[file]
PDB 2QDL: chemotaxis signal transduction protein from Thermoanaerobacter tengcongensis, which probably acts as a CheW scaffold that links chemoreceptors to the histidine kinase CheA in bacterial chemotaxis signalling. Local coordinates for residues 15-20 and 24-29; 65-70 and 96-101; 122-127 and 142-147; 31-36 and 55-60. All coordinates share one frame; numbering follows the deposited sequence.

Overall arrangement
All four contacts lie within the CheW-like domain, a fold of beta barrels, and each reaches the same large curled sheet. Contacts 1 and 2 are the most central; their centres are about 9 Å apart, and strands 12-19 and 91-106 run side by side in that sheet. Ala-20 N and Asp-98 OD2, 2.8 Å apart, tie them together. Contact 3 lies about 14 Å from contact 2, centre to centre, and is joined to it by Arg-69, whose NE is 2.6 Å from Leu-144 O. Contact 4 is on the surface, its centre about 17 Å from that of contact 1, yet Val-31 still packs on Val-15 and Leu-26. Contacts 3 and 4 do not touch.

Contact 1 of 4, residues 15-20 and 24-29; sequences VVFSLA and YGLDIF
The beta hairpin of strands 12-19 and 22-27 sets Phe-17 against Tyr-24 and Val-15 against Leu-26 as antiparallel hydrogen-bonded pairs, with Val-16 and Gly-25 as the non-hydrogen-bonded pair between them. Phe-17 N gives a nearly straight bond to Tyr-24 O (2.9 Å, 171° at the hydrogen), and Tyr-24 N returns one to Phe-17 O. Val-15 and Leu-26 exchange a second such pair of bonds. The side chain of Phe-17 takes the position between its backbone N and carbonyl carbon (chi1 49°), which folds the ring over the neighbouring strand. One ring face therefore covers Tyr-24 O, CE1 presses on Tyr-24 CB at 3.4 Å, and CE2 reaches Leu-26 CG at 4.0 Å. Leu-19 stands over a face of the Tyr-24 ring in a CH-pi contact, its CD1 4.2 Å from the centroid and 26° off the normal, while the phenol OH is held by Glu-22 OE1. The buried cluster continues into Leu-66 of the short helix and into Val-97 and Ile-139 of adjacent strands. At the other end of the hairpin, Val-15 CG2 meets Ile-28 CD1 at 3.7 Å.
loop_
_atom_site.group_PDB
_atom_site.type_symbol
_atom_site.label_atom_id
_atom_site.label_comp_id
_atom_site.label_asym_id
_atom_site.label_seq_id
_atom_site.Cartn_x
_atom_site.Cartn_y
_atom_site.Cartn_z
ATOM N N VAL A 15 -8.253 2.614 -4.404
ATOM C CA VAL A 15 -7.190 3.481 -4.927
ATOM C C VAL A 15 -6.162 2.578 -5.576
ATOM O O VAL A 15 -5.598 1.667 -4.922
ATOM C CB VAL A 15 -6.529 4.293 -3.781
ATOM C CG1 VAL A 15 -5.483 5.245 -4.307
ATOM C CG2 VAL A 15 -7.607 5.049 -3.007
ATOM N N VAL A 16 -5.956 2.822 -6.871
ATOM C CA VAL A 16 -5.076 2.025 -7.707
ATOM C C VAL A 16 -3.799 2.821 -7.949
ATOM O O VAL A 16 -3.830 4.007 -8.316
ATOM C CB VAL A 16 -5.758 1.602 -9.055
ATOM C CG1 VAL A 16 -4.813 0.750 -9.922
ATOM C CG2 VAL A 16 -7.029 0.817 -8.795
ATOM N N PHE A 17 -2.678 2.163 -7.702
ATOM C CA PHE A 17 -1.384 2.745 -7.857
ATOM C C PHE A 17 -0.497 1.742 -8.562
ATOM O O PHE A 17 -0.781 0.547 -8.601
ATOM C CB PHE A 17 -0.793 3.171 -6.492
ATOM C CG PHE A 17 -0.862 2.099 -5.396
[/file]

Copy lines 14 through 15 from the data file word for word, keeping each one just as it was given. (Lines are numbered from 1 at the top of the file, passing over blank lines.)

_atom_site.Cartn_y
_atom_site.Cartn_z